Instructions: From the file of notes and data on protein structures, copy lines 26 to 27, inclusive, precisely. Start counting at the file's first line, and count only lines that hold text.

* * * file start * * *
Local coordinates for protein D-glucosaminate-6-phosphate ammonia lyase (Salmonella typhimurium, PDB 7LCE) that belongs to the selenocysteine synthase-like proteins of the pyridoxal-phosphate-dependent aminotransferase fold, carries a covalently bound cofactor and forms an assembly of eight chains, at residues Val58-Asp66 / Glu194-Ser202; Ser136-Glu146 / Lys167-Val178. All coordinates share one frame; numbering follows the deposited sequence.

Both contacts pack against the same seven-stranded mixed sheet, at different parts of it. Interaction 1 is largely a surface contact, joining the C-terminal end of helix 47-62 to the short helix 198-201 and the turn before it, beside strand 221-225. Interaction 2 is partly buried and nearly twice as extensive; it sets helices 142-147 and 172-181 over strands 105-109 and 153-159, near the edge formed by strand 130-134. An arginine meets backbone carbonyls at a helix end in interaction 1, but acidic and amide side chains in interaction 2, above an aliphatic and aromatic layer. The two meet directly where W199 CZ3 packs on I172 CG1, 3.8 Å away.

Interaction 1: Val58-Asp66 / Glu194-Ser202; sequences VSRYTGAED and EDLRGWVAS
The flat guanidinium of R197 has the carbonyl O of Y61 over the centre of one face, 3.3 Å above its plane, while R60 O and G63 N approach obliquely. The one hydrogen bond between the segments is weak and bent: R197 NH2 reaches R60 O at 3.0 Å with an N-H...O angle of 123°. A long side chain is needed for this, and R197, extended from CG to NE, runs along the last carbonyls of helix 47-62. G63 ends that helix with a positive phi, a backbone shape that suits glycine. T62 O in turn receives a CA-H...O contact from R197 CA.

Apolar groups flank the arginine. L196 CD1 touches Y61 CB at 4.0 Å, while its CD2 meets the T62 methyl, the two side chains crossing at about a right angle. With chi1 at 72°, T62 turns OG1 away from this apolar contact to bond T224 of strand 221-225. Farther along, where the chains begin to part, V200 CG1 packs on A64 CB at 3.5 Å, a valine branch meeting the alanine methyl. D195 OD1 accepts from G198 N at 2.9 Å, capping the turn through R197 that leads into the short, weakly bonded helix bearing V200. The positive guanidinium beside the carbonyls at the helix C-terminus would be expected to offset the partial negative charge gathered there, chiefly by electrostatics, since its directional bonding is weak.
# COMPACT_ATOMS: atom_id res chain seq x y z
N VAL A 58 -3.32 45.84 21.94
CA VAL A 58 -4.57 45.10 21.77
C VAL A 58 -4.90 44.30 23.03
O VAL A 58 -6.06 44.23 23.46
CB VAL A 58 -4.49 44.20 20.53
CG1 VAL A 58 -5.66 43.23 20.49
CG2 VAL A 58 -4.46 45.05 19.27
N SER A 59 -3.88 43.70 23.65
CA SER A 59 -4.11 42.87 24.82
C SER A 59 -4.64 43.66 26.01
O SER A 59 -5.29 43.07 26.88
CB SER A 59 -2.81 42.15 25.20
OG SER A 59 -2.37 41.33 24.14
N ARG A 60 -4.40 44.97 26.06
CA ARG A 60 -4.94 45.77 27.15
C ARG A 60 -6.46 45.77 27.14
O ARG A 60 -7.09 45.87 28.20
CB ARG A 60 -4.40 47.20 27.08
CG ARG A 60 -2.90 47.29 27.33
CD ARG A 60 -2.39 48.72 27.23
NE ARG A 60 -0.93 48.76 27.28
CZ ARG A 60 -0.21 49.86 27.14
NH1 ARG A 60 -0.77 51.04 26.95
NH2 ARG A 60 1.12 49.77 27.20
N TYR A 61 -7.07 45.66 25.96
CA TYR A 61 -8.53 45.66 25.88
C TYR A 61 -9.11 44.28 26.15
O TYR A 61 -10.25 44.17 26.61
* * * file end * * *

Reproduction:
CD ARG A 60 -2.39 48.72 27.23
NE ARG A 60 -0.93 48.76 27.28